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Wednesday December 8, 2004: Spiritual Ladder: Part Two


          Sorry if I've procrastinated following through on this entry. I took time off to write the annual Christmas letter, then lost my initial enthusiasm in the subject. Worse, this subject never came together the way I wanted, and I felt stuck continuing. I meant to explore why people can act spiritual during good times, then fall back on destructive patterns when the first dark storm of controversy hits. Why don't ideas of compassion, tolerance and charity continue when one feels personally threatened?

          Powerful meditative experiences may be uplifting and leave one floating in higher realities for several days or even weeks. I've seen this often in various spiritual disciplines. Any single experience fades with time, though it usually leaves an incentive to go back and reach for new insights. A religious conversion is a transformational experience that is supposed to last a lifetime.  The initial enthusiasm seems to last about two years. Yes, you still feel this new truth will give purpose and direction; yet as the spiritual enthusiasm wears off, old habits and attitudes begin to creep back in. Why, after these transformational experiences, do people backslide into everyday reality, into the familiar patterns of their past? Why do they resort to the lowest elements of human nature when faced with difficult situations?

        I think of higher states of awareness as climbing several rungs up on the spiritual ladder. The view from higher up allows you to see further. At the same time, standing on a ladder rung leaves little room to maneuver. You stand at a higher level while clinging to vertical poles and balancing on a specific rung. One does not move horizontally in the everyday world (which you really need to do) while clinging to ladder rungs.

         On any spiritual path, there are laws or rules of attitude and behavior. Think of these as two-by-fours. Some arrange their two-by-fours on the ground next to the ladder; while it gives these people a sense of support, it changes little in the way they move through life, other than keeping their feet dry while muddy waters slosh along the ground. At its worst, I think of the peaceniks of the 70's who carried signs proclaiming "Make Love, Not War." Nice concept, but unfortunately when they were challenged or even questioned closely about details of their belief, their response tended to be volatile (anything but loving and tolerant of other views).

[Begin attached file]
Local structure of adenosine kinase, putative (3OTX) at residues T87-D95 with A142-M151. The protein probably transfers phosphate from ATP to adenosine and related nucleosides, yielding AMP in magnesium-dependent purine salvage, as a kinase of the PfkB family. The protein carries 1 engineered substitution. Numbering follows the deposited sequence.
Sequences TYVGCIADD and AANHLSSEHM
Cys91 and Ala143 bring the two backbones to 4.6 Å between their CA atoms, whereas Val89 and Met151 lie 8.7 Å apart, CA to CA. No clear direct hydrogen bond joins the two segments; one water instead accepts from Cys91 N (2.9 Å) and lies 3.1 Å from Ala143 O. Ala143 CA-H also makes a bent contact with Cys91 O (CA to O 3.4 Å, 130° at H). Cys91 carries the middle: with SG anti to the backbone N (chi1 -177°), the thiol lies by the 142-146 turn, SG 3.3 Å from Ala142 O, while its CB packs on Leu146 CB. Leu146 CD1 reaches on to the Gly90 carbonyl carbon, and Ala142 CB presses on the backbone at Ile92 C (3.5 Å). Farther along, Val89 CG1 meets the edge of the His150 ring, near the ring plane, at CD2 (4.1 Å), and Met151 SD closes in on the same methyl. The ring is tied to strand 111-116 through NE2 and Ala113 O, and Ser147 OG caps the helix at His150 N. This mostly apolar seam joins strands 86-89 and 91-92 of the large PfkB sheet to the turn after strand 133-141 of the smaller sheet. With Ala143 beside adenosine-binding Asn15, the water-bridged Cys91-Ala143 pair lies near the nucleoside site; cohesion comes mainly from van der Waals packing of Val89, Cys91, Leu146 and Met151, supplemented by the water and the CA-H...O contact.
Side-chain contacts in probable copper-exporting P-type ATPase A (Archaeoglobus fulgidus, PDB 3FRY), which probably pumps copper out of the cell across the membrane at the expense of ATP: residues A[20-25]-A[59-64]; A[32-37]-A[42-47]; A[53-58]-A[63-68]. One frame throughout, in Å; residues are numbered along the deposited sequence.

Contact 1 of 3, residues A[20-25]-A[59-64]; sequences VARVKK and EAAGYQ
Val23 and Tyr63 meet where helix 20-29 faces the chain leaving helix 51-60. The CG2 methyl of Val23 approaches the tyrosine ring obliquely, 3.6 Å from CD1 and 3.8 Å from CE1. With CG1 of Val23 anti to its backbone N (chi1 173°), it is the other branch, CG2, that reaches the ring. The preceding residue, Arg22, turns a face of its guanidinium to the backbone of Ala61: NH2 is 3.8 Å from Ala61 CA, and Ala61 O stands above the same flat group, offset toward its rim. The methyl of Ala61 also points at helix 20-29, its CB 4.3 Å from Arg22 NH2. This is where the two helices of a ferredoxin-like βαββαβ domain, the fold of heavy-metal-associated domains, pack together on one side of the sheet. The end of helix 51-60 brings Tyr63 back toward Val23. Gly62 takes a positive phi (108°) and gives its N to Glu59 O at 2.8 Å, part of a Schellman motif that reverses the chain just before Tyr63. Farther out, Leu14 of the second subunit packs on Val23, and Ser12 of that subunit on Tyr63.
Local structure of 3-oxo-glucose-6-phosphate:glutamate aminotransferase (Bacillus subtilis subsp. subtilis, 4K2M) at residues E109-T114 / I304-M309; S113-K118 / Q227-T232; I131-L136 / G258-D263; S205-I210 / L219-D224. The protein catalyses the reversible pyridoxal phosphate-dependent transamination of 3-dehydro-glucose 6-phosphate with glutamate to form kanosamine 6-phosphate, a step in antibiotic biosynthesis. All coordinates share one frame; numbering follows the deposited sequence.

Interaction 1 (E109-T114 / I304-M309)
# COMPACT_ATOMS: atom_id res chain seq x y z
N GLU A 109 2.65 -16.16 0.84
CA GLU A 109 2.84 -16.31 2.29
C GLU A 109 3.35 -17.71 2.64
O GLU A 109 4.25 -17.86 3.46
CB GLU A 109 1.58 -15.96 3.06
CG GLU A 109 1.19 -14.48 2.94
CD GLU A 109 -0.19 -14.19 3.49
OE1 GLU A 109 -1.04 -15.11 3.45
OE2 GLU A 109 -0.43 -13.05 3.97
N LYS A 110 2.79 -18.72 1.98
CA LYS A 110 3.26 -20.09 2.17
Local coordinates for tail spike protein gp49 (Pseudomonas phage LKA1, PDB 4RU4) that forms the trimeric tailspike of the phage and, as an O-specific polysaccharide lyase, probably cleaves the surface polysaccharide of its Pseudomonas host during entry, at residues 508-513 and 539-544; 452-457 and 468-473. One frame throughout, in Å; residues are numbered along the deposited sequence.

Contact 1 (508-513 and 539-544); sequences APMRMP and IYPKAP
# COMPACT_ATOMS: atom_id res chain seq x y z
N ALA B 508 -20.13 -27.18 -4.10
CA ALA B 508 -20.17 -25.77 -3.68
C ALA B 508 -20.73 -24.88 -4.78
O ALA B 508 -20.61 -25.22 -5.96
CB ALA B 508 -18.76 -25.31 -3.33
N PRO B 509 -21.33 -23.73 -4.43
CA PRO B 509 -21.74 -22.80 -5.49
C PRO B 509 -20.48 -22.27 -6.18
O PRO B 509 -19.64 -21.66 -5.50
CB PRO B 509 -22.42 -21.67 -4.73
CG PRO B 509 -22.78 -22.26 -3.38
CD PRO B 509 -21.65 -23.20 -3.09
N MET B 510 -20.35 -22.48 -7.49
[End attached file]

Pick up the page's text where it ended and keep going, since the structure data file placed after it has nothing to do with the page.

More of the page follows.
People who have actual experiences within the higher worlds can sometimes take the boards and shove them into the lower rungs to create an impression of a higher spiritual foundation. Situational ethics are best represented by this image, since one only needs to behave spiritually when it's convenient and one's behavior will be publicly judged. It looks great as long as one doesn't need to actually stand on the structure during times of crises.

         Building a true foundation at the higher level means taking the two-by-fours and carefully securing the boards together into an organized structure, like the first step in building a deck. If the two-by-fours are set as a basic foundational support, one can walk on a single two-inch edge or balance between boards. On the spiritual levels, it is conscious repetition of preferred behavior that builds such a foundation: "In this situation, behave this way."

             Throw in an unexpected or unusually strong crisis too early in the building process and some may end up clinging desperately to the strongest boards, focusing far more attention on holding onto the laws and rules than in effectively responding to the outside conditions. I see this when people cling so hard to words and rituals that they miss the reason why rules were put forth in the first place.  Most commonly, when people feel threatened or vulnerable, they return to a place of familiarity where they can maneuver on a more solid footing. They end up back at an earlier level of emotional behavior, where habit can take over for reasoned-out responses.

          To deal with unexpected challenges from an elevated spiritual awareness level, one must lay down a solid foundation, something which allows natural movement in any direction, during any situation.  Living a spiritual life is not just how often we have seen into the spiritual worlds or the depth of our spiritual insights. The solution is not in acting from a higher level but being at a higher level, integrating all the smaller facets of one's personality into that higher level.  The solution lies somewhere between turning the new insights into your life and turning your life into the new awareness.

           One may consciously and purposely direct one's outer actions until habit has added enough two-by-fours to fill in the gaps, or one can add floorboards on top of the two-by-fours by transforming the opinions, attitudes and defense systems that are part of a lower state of awareness.  In the end, one must never be content with a single spiritual insight. To climb the spiritual ladder may show a new reality, but it will require persistent effort before one can live the new reality.          

Posted on Wednesday, December 8, 2004 at 05:47AM by Registered CommenterThe Skeptical Mystic | CommentsPost a Comment

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